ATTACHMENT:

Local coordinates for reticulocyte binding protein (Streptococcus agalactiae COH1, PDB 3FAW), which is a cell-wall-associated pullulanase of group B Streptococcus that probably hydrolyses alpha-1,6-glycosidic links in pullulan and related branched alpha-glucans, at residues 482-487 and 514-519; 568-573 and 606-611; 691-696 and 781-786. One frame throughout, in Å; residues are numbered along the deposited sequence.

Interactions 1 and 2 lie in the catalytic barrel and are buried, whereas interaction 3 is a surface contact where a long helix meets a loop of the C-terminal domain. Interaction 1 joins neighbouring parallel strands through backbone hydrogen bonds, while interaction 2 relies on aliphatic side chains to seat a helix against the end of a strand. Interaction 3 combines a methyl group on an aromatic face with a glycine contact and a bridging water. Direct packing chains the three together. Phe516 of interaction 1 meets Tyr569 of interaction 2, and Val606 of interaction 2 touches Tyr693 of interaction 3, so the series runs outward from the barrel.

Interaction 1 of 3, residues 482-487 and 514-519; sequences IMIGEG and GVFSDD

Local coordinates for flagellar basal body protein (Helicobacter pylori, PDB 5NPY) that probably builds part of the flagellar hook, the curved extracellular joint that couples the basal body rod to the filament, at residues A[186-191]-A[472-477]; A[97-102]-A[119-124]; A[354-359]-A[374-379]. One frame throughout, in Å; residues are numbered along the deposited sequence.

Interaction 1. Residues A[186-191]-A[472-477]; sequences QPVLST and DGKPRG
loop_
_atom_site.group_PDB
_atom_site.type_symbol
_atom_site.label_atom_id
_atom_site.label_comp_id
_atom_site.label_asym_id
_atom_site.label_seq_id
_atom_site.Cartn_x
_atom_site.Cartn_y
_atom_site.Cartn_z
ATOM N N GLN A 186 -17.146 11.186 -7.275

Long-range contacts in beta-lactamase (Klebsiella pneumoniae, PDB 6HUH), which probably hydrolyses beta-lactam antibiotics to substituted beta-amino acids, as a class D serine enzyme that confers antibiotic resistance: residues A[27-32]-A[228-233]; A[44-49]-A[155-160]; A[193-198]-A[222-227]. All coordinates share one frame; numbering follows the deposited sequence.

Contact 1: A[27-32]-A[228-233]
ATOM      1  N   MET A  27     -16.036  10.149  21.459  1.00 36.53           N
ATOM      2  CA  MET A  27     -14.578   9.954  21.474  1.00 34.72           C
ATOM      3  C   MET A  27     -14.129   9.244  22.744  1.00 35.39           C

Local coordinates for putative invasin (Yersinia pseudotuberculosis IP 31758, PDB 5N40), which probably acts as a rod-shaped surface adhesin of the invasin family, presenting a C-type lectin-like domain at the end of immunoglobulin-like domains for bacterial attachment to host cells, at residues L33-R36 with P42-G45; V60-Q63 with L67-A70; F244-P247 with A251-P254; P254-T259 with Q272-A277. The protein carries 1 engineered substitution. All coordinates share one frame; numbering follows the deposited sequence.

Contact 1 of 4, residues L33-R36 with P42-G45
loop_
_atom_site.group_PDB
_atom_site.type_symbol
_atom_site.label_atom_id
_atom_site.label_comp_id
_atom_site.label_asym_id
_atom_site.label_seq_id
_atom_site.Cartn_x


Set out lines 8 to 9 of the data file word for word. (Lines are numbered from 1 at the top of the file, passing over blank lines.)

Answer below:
_atom_site.type_symbol
_atom_site.label_atom_id